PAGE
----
10. Believe in the person you love; hope for the results you desire. No matter what they do to erode your faith, believe. Hope for the change and, infinitely more importantlybe the change. It doesn’t start anywhere but with YOU. And even if you never see the future you’ve been hoping for, your faith will be counted for righteousness.
  11. Never give up. Hang in there when it’s tough. Hold on tight to your Saviour: He is your anchor. Stay the course and look ahead: the light IS there, no matter how far the end of your tunnel may seem to be.

I want to run this race and be proud of my results. I want to run well. I want to run to the end. I don’t need to be happy as much as I need to be successful. Sometimes, those two things are not the same thing; sometimes they don’t go together. Sometimes, doing the right thing, taking the high road, behaving with dignity and grace, makes you very sad indeed. But it is right. Not in the self-justifying sense of the word, but in the absolute sense of the word. No one can doubt that self-sacrifice for the good of another human being is noble and – well, good. So do it.

John 15:13 “Greater love hath no man than this, that a man lay down his life for his friends.”

So lay down your life. Give it up. Give up the small dreams you may have nurtured for a fairy tale ever after, and choose instead the glory of a rich, hard-won eternity. You don’t need a half-life when you give your all to get it all, and gain a life along the way.

Live intentionally. Live your best.

– By Vanessa Davies – daily discovering Joy on a Shoestring.

If you’ve decided to live your best, please let me know. Did you start today? Last week? Last year? If not, what’s holding you back? I’d love to hear from you.

Freeing Truth

John 8:32 “And ye shall know the truth, and the truth shall make you free.”

A lot of my friends are lost. They don’t know the life-changing joy and peace that comes from a personal relationship with Jesus Christ. They have very good reasons for rejecting His offer of salvation, and I’m hopeful that as we work through each successive objection, we can reach a level of clarity that finally allows them the freedom to believe in the Truth.

What I find interesting, as we work through the various obstacles people face to believing in God’s Word, is the number of people who are reluctant to share their own beliefs or views, in case they offend me. I find it amusing at best, terribly sad at worst, to think that they’d even be concerned about that. Even if a person’s belief was that all Christians were deserving of death, why would I be offended personally? I’d be concerned for the safety of my family, obviously. Not to mention harbouring doubts about the person’s state of mind if they could think that any group, for any reason, is deserving of such a radical “treatment”.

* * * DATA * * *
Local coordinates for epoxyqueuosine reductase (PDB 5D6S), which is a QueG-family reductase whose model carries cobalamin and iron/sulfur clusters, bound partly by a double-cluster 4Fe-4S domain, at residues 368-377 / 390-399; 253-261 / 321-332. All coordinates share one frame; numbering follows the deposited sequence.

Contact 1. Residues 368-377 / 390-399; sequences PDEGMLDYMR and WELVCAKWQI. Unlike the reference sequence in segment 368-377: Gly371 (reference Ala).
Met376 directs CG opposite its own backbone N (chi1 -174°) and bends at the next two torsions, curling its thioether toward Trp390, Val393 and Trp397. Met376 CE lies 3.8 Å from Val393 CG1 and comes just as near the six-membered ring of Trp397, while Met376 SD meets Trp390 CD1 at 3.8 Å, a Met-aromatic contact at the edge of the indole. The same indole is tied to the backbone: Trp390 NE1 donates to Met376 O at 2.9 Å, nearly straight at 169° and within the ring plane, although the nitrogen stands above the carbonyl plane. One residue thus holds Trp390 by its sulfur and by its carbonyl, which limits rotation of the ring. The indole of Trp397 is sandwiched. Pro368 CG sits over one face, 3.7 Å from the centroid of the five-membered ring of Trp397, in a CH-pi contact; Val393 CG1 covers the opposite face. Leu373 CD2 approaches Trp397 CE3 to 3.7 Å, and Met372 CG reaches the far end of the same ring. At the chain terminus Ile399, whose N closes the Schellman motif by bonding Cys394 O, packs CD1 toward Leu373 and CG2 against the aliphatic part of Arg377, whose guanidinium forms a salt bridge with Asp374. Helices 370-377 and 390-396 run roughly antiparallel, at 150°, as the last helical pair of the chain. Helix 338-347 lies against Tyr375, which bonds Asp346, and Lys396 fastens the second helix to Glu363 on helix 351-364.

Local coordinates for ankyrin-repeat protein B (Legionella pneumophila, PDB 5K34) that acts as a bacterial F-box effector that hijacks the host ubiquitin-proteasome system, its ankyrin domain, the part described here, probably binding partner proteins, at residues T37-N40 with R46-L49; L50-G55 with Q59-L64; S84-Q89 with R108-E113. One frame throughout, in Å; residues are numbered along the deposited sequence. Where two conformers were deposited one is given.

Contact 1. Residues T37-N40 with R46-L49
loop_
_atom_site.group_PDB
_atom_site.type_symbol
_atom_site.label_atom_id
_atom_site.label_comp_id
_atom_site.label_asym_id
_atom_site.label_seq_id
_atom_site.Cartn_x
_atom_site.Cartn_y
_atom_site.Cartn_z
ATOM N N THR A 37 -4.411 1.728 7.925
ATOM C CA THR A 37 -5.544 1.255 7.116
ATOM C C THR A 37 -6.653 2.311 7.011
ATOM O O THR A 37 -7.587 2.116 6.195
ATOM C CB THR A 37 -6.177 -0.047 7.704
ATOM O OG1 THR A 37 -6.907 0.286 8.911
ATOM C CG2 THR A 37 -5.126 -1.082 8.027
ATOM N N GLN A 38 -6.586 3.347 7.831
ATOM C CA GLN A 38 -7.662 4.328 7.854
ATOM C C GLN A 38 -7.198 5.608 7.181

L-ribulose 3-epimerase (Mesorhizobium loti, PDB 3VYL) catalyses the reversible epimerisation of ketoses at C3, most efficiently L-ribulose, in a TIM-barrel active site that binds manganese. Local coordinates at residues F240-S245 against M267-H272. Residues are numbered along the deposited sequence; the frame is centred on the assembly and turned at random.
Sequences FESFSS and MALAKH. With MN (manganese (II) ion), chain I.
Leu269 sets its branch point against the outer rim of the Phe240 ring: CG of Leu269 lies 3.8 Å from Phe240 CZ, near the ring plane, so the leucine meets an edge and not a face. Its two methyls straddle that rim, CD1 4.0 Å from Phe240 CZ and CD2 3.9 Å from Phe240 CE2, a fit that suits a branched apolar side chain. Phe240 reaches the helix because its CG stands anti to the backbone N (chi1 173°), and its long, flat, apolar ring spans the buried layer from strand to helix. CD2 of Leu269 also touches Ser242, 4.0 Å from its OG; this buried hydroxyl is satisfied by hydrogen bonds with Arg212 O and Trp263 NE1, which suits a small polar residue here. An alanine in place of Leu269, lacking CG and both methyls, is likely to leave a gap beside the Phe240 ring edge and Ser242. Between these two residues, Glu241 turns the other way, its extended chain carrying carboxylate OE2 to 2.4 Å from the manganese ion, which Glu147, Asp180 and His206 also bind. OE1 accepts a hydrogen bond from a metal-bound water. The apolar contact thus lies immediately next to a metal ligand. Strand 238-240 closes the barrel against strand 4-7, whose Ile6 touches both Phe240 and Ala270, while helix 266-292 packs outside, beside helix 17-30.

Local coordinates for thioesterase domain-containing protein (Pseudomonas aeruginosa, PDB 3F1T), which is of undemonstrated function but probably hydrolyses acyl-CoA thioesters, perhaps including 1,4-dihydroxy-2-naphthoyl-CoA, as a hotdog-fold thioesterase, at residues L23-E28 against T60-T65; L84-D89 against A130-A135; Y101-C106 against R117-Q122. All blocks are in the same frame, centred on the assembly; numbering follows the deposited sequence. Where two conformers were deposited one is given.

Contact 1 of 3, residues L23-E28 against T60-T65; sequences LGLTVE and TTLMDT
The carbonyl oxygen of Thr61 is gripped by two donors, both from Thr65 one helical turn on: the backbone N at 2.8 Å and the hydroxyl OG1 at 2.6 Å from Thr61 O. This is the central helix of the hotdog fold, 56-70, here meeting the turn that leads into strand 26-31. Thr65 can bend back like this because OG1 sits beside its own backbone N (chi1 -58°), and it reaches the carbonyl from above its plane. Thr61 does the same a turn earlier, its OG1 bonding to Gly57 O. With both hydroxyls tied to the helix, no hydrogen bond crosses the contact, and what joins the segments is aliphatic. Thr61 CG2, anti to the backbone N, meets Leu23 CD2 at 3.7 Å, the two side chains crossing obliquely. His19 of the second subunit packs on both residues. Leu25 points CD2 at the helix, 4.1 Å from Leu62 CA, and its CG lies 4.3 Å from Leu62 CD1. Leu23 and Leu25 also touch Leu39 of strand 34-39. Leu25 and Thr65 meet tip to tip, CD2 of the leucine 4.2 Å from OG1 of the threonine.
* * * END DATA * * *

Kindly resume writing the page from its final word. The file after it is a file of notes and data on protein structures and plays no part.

But offended? No. No, I don’t think so.

You see, I am a truth seeker. I want to know the truth. I don’t want to believe in something because it is popular or comfortable. I want to believe in it because it is true. Why would anyone waste their time and energy believing in something that isn’t true, and can be disproved. Surely that’s a symptom of insanity?

And so, if you can show me the truth beyond any reasonable doubt, why should I not believe that? And if it is true, why should I be offended?

Once upon a time, I was very fat. Granted, I was very pregnant. But I was also eating upwards of two chocolate-smothered donuts every day, and loving every minute of my enormity. I accidentally dyed my hair black and cut it into a very straight bob. And I got mumps. I looked like a giant, solid block with a triangle on the top. So when somebody accused me of being a house, I wasn’t offended. I laughed out loud. It was true! I certainly resembled a very solid and poorly decorated house. It was my own doing, and how could I take offence against the truth?

Now, the Word of God is no donut. I don’t find The Way to be one of ease and comfort, nor particularly popular – with myself or others. But that’s not why I follow it. I follow it because I believe to my very core that it is the RIGHT Way. The ONLY Way. I hear the arguments against our brand of faith – in fact I welcome them in the search of truth – but nothing convinces me that God’s Word isn’t the sources of true Truth. In each case, something key has been left out of the equation. Having said that, I don’t think I’ve finished my search for truth – I don’t think I’ll be finished until I’m dead – so I suppose that anything could happen along the way. But if the God of the Bible continually proves Himself to me (and He does), what shall I do but believe? How could I not?